Knudåge Riisager: The Symphonic Edition Vol. 2
03 July 2013
The Infodad Team
The new Dacapo CD of works by Knudåge Riisager (1897-1974), labeled as Volume 2 of “The Symphonic Edition
” of the composer’s works, contains no fewer than five world première recordings: every piece here has never been recorded before. Riisager, although not especially popular outside Denmark, was a composer with a wide variety of interests, and one who worked with skill in numerous forms.
His one-movement Symphony No. 2
(1927) is quite compact and shows fine command of the orchestra. His Symphony No. 3
(1935), which he called Sinfonia
even though it is longer than his second and is in three movements, is an exceptionally turbulent work, its movements labeled, respectively, Feroce, Violento e fantastico
, and Tumultuoso
– there is indeed very little respite to be found here. Concerto for Orchestra
(1931) does not give the orchestra the sort of workout that listeners have come to expect since hearing Bartók’s later work with the same title, but it is an effective suite with some good writing for individual sections. Primavera—Concert Overture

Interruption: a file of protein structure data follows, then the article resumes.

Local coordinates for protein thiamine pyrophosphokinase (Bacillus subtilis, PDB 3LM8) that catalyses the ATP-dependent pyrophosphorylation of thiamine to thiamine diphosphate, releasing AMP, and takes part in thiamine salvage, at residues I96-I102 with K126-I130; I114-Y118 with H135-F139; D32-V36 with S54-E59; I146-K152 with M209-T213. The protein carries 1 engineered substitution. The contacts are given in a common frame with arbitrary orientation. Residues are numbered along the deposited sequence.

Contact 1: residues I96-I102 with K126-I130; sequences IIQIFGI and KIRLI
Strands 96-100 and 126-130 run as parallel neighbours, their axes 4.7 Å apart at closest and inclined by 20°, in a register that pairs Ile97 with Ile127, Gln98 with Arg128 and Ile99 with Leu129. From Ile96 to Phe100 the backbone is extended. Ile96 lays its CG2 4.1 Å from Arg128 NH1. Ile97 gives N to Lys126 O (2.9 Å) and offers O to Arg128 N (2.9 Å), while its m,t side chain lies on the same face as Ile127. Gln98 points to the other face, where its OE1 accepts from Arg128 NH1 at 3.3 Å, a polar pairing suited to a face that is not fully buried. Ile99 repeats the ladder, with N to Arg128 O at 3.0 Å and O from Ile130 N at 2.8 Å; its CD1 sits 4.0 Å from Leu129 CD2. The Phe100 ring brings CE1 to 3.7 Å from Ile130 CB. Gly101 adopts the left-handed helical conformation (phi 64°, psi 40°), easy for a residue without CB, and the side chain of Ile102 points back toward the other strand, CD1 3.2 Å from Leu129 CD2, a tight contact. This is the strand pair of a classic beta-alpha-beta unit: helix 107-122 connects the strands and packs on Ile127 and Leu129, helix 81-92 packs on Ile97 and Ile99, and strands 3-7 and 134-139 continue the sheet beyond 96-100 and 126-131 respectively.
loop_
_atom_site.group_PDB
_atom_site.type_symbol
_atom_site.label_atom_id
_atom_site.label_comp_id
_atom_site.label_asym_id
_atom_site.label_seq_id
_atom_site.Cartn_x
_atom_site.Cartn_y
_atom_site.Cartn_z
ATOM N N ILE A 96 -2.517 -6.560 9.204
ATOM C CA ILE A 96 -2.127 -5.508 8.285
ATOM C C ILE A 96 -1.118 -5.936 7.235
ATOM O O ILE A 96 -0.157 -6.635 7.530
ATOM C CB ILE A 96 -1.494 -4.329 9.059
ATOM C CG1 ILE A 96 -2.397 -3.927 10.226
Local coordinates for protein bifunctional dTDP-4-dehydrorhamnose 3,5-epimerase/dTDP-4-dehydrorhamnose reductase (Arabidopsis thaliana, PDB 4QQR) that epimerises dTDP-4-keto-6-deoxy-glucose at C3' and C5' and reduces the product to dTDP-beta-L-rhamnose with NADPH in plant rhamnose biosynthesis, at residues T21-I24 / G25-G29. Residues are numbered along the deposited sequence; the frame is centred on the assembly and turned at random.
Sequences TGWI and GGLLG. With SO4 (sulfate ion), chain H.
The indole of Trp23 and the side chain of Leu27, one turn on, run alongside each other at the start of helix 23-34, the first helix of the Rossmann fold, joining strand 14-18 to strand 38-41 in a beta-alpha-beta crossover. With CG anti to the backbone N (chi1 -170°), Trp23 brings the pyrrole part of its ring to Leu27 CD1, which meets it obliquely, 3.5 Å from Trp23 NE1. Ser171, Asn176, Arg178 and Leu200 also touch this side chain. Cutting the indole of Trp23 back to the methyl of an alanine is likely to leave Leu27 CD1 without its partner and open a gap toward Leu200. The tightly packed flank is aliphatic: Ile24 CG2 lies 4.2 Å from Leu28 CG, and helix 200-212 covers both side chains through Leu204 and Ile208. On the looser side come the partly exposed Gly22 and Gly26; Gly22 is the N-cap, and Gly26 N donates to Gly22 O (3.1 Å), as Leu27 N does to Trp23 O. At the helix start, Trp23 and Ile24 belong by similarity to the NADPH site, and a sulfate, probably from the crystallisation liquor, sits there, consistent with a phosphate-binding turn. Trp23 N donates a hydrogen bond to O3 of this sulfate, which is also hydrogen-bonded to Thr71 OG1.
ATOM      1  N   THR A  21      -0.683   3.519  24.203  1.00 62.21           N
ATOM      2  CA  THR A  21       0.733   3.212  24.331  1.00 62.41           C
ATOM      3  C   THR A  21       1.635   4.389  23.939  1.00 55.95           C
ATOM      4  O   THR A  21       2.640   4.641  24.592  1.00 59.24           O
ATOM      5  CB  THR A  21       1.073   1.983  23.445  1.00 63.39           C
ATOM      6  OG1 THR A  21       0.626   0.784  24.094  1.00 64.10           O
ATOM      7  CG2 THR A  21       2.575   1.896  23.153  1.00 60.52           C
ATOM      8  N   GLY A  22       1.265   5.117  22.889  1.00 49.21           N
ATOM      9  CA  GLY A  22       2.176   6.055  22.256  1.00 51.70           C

(1934) is a short and pleasant enough work. And T-DOXC (poème mécanique) for orchestra
is unusual: a tribute to the then-new world of airplanes, this 1926 piece will remind some listeners of Edgard Varèse in its frank celebration of mechanization and human ingenuity in the creation of machines.
There is a restlessness to Riisager’s music that makes it hard to pin down to a single style, with his more-intense works (here, Sinfonia
) tending to be more compelling than his emotive ones, although the Aarhus Symphony Orchestra under Bo Holten plays all the works idiomatically and with fine attention to detail. As a sampler of the composer’s early-but-mature style, this CD offers those interested in Riisager’s music a chance to hear just how varied his productions could be within a relatively short period of time.